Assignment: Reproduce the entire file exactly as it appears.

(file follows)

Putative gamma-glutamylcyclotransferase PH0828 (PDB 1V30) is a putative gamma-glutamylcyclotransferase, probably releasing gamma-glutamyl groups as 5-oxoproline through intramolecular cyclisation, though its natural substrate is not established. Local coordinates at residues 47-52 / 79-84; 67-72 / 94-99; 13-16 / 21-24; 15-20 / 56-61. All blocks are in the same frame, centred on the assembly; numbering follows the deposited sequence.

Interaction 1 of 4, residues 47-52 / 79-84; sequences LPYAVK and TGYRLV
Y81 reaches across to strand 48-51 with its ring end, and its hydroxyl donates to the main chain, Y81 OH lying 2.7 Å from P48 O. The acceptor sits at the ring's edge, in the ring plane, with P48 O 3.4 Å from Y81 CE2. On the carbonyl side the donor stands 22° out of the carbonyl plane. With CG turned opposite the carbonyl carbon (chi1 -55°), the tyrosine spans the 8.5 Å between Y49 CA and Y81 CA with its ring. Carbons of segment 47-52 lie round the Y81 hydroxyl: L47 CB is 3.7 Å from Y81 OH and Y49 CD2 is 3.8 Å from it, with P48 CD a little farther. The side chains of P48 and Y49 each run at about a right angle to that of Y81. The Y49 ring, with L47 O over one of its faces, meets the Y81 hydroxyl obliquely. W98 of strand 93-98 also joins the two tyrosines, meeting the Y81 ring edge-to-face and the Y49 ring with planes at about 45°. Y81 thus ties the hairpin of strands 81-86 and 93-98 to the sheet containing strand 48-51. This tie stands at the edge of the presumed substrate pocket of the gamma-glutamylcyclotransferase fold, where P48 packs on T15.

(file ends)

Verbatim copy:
Putative gamma-glutamylcyclotransferase PH0828 (PDB 1V30) is a putative gamma-glutamylcyclotransferase, probably releasing gamma-glutamyl groups as 5-oxoproline through intramolecular cyclisation, though its natural substrate is not established. Local coordinates at residues 47-52 / 79-84; 67-72 / 94-99; 13-16 / 21-24; 15-20 / 56-61. All blocks are in the same frame, centred on the assembly; numbering follows the deposited sequence.

Interaction 1 of 4, residues 47-52 / 79-84; sequences LPYAVK and TGYRLV
Y81 reaches across to strand 48-51 with its ring end, and its hydroxyl donates to the main chain, Y81 OH lying 2.7 Å from P48 O. The acceptor sits at the ring's edge, in the ring plane, with P48 O 3.4 Å from Y81 CE2. On the carbonyl side the donor stands 22° out of the carbonyl plane. With CG turned opposite the carbonyl carbon (chi1 -55°), the tyrosine spans the 8.5 Å between Y49 CA and Y81 CA with its ring. Carbons of segment 47-52 lie round the Y81 hydroxyl: L47 CB is 3.7 Å from Y81 OH and Y49 CD2 is 3.8 Å from it, with P48 CD a little farther. The side chains of P48 and Y49 each run at about a right angle to that of Y81. The Y49 ring, with L47 O over one of its faces, meets the Y81 hydroxyl obliquely. W98 of strand 93-98 also joins the two tyrosines, meeting the Y81 ring edge-to-face and the Y49 ring with planes at about 45°. Y81 thus ties the hairpin of strands 81-86 and 93-98 to the sheet containing strand 48-51. This tie stands at the edge of the presumed substrate pocket of the gamma-glutamylcyclotransferase fold, where P48 packs on T15.